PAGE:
Gary Allison's Leadership Blog

Agile Software and Effective Software Projects20 May 2007 08:07 pm

The Third Sin of Software Projects is failing to understand its all about the people – attracting, retaining, and helping the best software development professionals available to succeed. The people on the project are the key determining factor of success. Let’s look at a few of the key factors in what we need in our people.

Productivity – you’ve probably read that top notch software developers are 2x – 5x more productive that the average developer. I’ve lived it and can attest. It’s not that the best will write 2 – 5 times as much code; it’s that they either can achieve the goal 2x – 5x more quickly, or just simply solve problems that others find unassailable. When I was early in my career I had the good fortune of working with just such a superstar: Brian. While I could hold my own in some of the most difficult projects, I could also see that Brian was simply a brilliant developer. He was simply world class, solving the most challenging issues and making it seem almost effortless. What if you could build a team mostly of this type of person? You could do anything! (FWIW: this also opened my eyes that I needed to focus my career on an area where I felt I could truly excel – leadership.)

Motivation – Software professionals are different than many other professionals in what motivates them. They are motivated by working with other smart people, working on challenging problems and cool technology, and by achieving a level of success personally and technically. (This last one is a complex subject as there are as many meanings of success as there are different types of people in software development). As leaders, we must understand that software professionals are motivated differently, and try to understand what success means to each person in our team.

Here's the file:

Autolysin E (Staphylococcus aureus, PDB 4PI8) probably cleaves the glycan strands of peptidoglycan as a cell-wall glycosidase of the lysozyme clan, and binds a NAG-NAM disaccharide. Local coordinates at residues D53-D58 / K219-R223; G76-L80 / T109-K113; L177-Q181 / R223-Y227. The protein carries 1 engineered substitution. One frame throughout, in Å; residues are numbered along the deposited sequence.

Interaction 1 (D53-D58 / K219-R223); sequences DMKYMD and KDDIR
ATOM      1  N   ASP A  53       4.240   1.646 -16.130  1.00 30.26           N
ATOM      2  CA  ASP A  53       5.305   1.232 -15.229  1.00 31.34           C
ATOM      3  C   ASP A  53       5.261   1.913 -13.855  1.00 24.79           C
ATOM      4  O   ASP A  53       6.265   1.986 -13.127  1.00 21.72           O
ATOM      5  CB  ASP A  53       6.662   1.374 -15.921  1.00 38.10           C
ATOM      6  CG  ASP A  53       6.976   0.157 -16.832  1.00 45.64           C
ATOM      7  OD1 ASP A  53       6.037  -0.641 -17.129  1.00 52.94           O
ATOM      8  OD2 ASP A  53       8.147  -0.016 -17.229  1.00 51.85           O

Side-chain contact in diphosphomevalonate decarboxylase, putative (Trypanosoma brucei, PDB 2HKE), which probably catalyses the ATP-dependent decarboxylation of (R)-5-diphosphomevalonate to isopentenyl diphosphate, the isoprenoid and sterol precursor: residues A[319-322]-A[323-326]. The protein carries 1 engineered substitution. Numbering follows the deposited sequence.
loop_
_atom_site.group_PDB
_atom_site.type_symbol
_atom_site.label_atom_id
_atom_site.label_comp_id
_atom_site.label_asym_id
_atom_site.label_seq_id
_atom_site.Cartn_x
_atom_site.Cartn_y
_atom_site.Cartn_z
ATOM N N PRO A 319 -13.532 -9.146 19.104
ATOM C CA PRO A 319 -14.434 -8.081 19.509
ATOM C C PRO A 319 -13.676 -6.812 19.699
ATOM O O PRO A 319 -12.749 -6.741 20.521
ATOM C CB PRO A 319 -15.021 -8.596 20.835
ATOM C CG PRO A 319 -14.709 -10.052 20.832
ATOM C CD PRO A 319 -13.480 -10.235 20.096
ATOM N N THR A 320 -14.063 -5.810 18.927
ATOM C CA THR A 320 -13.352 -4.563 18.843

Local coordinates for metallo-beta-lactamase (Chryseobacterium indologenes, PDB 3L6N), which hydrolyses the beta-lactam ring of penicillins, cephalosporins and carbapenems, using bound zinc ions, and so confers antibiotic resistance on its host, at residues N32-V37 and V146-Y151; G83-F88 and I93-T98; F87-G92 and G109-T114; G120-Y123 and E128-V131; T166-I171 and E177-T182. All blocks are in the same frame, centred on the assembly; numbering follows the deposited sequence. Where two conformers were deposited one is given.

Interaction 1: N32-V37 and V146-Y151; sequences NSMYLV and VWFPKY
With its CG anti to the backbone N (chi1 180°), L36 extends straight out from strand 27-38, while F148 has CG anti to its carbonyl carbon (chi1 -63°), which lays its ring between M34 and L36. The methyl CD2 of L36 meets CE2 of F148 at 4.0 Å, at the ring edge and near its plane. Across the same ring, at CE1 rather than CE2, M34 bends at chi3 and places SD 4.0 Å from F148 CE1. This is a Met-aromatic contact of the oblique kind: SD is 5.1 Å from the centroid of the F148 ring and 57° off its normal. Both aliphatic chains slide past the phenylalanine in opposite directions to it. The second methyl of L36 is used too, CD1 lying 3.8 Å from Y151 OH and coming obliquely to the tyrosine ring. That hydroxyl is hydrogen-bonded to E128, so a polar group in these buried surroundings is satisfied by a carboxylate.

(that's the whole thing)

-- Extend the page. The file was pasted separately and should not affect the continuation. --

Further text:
Teams – In addition to having the most productive and motivated professionals, we need to be able to have them work effectively in a team. Dysfunctional personalities, poor attitudes, or weak contributors will torpedo a team very quickly. Any of these attributes in a team member negates all the positives above. Take a developer who is tremendously productive and knowledgeable, but just has a very negative attitude and they can drag everyone else down, kill cooperation and communication, and single handedly cause a project to fail. Conversely, a team that is made up of top-notch people that are motivated, focused, and check egos at the door can turn out the most innovative solutions imaginable.

Trust – finally, the key essential ingredient in the organization that makes it all work is trust. People within the team must trust each other to deliver, development must trust product mangers, teams must trust their leaders, and all the way through the organization. Very recently, I’ve heard about a situation where a new leader came into a development team and half the team left the company. It’s safe to say that more emphasis on building trust was needed! A subtle implication of trust is that integrity is required for trust to exist. The best companies I’ve worked with have a deep appreciation for all these ingredients, starting with the CEO. Those that don’t will fail.

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